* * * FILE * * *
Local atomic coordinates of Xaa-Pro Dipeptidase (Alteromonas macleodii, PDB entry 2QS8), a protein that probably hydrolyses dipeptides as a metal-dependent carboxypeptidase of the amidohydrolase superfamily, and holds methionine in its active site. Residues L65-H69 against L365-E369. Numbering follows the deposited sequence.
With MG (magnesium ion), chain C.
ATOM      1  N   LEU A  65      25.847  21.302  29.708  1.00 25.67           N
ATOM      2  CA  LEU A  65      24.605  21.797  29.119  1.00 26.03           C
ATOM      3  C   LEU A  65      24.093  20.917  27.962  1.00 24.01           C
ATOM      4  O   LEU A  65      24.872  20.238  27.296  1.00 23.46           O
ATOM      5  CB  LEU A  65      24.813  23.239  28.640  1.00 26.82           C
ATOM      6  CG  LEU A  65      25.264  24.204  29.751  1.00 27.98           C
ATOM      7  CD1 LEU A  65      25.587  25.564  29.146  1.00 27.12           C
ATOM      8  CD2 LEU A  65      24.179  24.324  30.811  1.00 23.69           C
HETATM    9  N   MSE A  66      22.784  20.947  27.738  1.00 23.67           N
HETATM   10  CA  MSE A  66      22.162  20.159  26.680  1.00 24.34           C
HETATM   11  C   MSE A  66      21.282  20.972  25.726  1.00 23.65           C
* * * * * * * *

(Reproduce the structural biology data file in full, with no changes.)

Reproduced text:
Local atomic coordinates of Xaa-Pro Dipeptidase (Alteromonas macleodii, PDB entry 2QS8), a protein that probably hydrolyses dipeptides as a metal-dependent carboxypeptidase of the amidohydrolase superfamily, and holds methionine in its active site. Residues L65-H69 against L365-E369. Numbering follows the deposited sequence.
With MG (magnesium ion), chain C.
ATOM      1  N   LEU A  65      25.847  21.302  29.708  1.00 25.67           N
ATOM      2  CA  LEU A  65      24.605  21.797  29.119  1.00 26.03           C
ATOM      3  C   LEU A  65      24.093  20.917  27.962  1.00 24.01           C
ATOM      4  O   LEU A  65      24.872  20.238  27.296  1.00 23.46           O
ATOM      5  CB  LEU A  65      24.813  23.239  28.640  1.00 26.82           C
ATOM      6  CG  LEU A  65      25.264  24.204  29.751  1.00 27.98           C
ATOM      7  CD1 LEU A  65      25.587  25.564  29.146  1.00 27.12           C
ATOM      8  CD2 LEU A  65      24.179  24.324  30.811  1.00 23.69           C
HETATM    9  N   MSE A  66      22.784  20.947  27.738  1.00 23.67           N
HETATM   10  CA  MSE A  66      22.162  20.159  26.680  1.00 24.34           C
HETATM   11  C   MSE A  66      21.282  20.972  25.726  1.00 23.65           C